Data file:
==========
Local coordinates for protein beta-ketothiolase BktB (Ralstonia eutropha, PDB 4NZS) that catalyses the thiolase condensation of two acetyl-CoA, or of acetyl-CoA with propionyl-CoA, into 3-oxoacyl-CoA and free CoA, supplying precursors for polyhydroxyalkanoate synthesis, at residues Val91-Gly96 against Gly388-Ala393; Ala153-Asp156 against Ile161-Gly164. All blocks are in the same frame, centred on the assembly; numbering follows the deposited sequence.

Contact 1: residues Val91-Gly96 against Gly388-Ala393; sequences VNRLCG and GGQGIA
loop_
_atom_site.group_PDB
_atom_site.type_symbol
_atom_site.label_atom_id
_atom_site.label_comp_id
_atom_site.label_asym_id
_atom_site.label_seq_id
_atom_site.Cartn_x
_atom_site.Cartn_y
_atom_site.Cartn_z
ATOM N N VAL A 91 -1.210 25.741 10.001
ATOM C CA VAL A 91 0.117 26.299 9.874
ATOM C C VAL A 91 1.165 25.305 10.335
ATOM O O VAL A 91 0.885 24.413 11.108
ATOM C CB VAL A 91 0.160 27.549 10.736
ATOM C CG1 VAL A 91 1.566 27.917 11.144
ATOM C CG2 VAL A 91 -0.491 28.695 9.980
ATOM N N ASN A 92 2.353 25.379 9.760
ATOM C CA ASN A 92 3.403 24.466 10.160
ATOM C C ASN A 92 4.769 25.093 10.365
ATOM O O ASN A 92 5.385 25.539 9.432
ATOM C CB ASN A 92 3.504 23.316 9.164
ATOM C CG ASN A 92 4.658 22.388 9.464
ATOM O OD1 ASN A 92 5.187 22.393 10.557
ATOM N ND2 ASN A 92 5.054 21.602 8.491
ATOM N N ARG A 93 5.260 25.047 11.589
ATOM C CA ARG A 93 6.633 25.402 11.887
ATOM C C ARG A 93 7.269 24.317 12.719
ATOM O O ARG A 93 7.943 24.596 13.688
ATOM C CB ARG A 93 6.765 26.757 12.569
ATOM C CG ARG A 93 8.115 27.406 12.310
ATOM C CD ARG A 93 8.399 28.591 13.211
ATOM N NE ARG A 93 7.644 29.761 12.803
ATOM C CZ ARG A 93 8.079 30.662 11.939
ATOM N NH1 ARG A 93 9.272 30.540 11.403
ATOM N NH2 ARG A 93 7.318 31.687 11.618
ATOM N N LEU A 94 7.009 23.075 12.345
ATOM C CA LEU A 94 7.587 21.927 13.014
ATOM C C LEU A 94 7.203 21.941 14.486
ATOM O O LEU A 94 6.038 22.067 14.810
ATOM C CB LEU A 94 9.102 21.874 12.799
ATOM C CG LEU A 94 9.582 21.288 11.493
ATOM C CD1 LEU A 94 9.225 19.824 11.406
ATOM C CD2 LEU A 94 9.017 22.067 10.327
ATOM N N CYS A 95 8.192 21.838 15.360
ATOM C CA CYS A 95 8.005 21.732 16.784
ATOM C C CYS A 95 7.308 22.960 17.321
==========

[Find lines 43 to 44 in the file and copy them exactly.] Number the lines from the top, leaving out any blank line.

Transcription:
ATOM C CB LEU A 94 9.102 21.874 12.799
ATOM C CG LEU A 94 9.582 21.288 11.493